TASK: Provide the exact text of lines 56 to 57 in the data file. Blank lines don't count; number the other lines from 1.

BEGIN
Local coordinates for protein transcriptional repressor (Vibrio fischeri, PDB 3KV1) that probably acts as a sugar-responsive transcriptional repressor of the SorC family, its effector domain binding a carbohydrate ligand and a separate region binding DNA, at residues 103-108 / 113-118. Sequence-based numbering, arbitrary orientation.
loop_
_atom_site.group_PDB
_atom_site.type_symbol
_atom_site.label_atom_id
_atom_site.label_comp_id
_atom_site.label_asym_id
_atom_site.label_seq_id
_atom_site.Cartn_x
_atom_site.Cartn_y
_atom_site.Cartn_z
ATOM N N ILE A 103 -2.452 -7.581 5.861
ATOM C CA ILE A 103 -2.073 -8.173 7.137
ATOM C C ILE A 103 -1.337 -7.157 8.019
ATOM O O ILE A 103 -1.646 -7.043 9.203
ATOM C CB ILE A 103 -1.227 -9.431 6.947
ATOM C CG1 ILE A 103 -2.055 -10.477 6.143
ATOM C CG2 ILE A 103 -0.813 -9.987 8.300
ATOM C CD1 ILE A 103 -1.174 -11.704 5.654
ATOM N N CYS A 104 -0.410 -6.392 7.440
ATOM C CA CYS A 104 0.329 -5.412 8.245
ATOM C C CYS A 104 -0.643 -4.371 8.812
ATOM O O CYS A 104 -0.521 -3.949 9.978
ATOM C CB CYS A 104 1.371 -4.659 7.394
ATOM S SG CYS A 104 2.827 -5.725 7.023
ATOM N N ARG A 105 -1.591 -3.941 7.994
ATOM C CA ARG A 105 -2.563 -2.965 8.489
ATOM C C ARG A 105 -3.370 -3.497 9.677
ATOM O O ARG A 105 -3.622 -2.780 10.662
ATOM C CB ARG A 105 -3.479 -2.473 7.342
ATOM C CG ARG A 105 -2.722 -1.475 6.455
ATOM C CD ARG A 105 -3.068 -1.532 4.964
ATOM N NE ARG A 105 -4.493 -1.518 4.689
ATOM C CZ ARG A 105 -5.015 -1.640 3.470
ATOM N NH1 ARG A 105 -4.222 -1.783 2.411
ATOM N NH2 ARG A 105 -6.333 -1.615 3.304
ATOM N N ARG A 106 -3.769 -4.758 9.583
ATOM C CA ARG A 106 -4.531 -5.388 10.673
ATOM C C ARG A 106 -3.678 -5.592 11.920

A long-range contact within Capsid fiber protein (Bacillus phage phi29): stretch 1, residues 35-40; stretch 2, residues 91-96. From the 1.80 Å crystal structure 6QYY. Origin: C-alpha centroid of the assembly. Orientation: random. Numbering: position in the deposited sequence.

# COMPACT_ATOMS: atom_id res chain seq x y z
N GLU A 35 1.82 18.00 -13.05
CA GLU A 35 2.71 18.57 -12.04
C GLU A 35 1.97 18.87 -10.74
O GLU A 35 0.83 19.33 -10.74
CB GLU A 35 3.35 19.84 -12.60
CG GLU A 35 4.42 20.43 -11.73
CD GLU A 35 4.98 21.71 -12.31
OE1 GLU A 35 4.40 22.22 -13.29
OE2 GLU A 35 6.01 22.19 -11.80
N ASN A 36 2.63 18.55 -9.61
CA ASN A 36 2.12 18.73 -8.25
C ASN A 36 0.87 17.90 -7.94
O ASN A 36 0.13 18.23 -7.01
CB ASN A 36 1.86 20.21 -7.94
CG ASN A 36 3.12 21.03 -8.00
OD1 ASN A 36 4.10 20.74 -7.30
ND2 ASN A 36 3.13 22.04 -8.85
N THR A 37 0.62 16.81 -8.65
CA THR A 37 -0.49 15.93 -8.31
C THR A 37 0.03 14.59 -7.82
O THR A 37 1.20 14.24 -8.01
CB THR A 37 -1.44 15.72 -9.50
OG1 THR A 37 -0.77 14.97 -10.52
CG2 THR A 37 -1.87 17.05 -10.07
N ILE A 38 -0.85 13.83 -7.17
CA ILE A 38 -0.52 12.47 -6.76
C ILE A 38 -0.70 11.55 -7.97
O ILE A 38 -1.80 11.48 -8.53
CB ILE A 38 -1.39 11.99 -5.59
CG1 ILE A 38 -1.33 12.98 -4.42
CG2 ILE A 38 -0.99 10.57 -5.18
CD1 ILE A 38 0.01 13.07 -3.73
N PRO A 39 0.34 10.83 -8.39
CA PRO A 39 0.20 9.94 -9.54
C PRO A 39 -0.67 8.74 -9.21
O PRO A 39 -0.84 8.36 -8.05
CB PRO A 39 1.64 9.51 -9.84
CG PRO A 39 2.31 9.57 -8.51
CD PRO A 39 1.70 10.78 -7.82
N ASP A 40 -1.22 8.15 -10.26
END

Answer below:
CG ASN A 36 3.12 21.03 -8.00
OD1 ASN A 36 4.10 20.74 -7.30